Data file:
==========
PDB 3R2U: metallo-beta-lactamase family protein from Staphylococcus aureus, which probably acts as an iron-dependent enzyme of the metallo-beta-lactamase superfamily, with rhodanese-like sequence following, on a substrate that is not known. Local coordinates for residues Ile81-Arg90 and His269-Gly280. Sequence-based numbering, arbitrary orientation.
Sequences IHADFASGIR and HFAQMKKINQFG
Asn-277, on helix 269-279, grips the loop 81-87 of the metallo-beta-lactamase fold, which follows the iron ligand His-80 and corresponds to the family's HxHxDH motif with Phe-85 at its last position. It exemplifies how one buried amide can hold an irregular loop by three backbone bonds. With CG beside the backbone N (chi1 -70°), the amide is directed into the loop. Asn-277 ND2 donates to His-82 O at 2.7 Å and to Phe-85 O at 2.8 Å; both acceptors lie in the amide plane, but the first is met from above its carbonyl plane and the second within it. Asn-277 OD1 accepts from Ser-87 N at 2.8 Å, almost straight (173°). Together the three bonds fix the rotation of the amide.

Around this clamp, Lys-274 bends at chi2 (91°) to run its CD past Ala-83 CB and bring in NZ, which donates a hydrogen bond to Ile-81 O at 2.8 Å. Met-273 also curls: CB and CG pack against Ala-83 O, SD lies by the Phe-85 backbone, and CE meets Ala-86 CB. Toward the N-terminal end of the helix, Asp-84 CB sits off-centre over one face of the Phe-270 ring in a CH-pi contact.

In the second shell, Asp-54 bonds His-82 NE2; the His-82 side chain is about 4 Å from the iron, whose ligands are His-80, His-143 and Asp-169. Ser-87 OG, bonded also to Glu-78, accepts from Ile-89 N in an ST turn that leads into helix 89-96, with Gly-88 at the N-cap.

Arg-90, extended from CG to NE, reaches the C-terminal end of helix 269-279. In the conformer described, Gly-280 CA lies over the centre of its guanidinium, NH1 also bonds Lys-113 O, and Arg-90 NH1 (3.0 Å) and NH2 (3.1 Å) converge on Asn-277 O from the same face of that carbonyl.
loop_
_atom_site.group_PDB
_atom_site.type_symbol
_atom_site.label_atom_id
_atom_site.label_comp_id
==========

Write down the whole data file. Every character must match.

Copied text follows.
PDB 3R2U: metallo-beta-lactamase family protein from Staphylococcus aureus, which probably acts as an iron-dependent enzyme of the metallo-beta-lactamase superfamily, with rhodanese-like sequence following, on a substrate that is not known. Local coordinates for residues Ile81-Arg90 and His269-Gly280. Sequence-based numbering, arbitrary orientation.
Sequences IHADFASGIR and HFAQMKKINQFG
Asn-277, on helix 269-279, grips the loop 81-87 of the metallo-beta-lactamase fold, which follows the iron ligand His-80 and corresponds to the family's HxHxDH motif with Phe-85 at its last position. It exemplifies how one buried amide can hold an irregular loop by three backbone bonds. With CG beside the backbone N (chi1 -70°), the amide is directed into the loop. Asn-277 ND2 donates to His-82 O at 2.7 Å and to Phe-85 O at 2.8 Å; both acceptors lie in the amide plane, but the first is met from above its carbonyl plane and the second within it. Asn-277 OD1 accepts from Ser-87 N at 2.8 Å, almost straight (173°). Together the three bonds fix the rotation of the amide.

Around this clamp, Lys-274 bends at chi2 (91°) to run its CD past Ala-83 CB and bring in NZ, which donates a hydrogen bond to Ile-81 O at 2.8 Å. Met-273 also curls: CB and CG pack against Ala-83 O, SD lies by the Phe-85 backbone, and CE meets Ala-86 CB. Toward the N-terminal end of the helix, Asp-84 CB sits off-centre over one face of the Phe-270 ring in a CH-pi contact.

In the second shell, Asp-54 bonds His-82 NE2; the His-82 side chain is about 4 Å from the iron, whose ligands are His-80, His-143 and Asp-169. Ser-87 OG, bonded also to Glu-78, accepts from Ile-89 N in an ST turn that leads into helix 89-96, with Gly-88 at the N-cap.

Arg-90, extended from CG to NE, reaches the C-terminal end of helix 269-279. In the conformer described, Gly-280 CA lies over the centre of its guanidinium, NH1 also bonds Lys-113 O, and Arg-90 NH1 (3.0 Å) and NH2 (3.1 Å) converge on Asn-277 O from the same face of that carbonyl.
loop_
_atom_site.group_PDB
_atom_site.type_symbol
_atom_site.label_atom_id
_atom_site.label_comp_id